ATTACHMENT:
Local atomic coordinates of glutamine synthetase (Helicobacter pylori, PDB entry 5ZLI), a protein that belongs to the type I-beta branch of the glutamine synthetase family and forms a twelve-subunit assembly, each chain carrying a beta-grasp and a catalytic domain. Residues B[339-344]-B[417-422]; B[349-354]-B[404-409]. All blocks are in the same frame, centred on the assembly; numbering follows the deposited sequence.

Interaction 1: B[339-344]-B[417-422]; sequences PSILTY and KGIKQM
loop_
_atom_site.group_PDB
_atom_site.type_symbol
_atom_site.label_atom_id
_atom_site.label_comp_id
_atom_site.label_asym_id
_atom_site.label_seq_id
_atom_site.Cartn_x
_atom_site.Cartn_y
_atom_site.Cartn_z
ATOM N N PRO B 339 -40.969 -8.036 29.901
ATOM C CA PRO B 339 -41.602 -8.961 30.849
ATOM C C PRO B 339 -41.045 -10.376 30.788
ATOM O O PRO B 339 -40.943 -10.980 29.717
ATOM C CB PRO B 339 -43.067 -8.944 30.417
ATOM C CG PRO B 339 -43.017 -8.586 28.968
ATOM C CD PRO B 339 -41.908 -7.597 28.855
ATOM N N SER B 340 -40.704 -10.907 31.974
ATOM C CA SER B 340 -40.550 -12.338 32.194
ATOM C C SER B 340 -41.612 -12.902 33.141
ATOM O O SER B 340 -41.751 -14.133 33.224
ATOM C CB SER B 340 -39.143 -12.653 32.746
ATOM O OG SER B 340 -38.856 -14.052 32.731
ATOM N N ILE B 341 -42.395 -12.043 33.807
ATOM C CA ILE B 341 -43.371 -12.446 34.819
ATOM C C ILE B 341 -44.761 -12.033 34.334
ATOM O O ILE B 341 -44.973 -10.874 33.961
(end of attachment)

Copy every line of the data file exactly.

Local atomic coordinates of glutamine synthetase (Helicobacter pylori, PDB entry 5ZLI), a protein that belongs to the type I-beta branch of the glutamine synthetase family and forms a twelve-subunit assembly, each chain carrying a beta-grasp and a catalytic domain. Residues B[339-344]-B[417-422]; B[349-354]-B[404-409]. All blocks are in the same frame, centred on the assembly; numbering follows the deposited sequence.

Interaction 1: B[339-344]-B[417-422]; sequences PSILTY and KGIKQM
loop_
_atom_site.group_PDB
_atom_site.type_symbol
_atom_site.label_atom_id
_atom_site.label_comp_id
_atom_site.label_asym_id
_atom_site.label_seq_id
_atom_site.Cartn_x
_atom_site.Cartn_y
_atom_site.Cartn_z
ATOM N N PRO B 339 -40.969 -8.036 29.901
ATOM C CA PRO B 339 -41.602 -8.961 30.849
ATOM C C PRO B 339 -41.045 -10.376 30.788
ATOM O O PRO B 339 -40.943 -10.980 29.717
ATOM C CB PRO B 339 -43.067 -8.944 30.417
ATOM C CG PRO B 339 -43.017 -8.586 28.968
ATOM C CD PRO B 339 -41.908 -7.597 28.855
ATOM N N SER B 340 -40.704 -10.907 31.974
ATOM C CA SER B 340 -40.550 -12.338 32.194
ATOM C C SER B 340 -41.612 -12.902 33.141
ATOM O O SER B 340 -41.751 -14.133 33.224
ATOM C CB SER B 340 -39.143 -12.653 32.746
ATOM O OG SER B 340 -38.856 -14.052 32.731
ATOM N N ILE B 341 -42.395 -12.043 33.807
ATOM C CA ILE B 341 -43.371 -12.446 34.819
ATOM C C ILE B 341 -44.761 -12.033 34.334
ATOM O O ILE B 341 -44.973 -10.874 33.961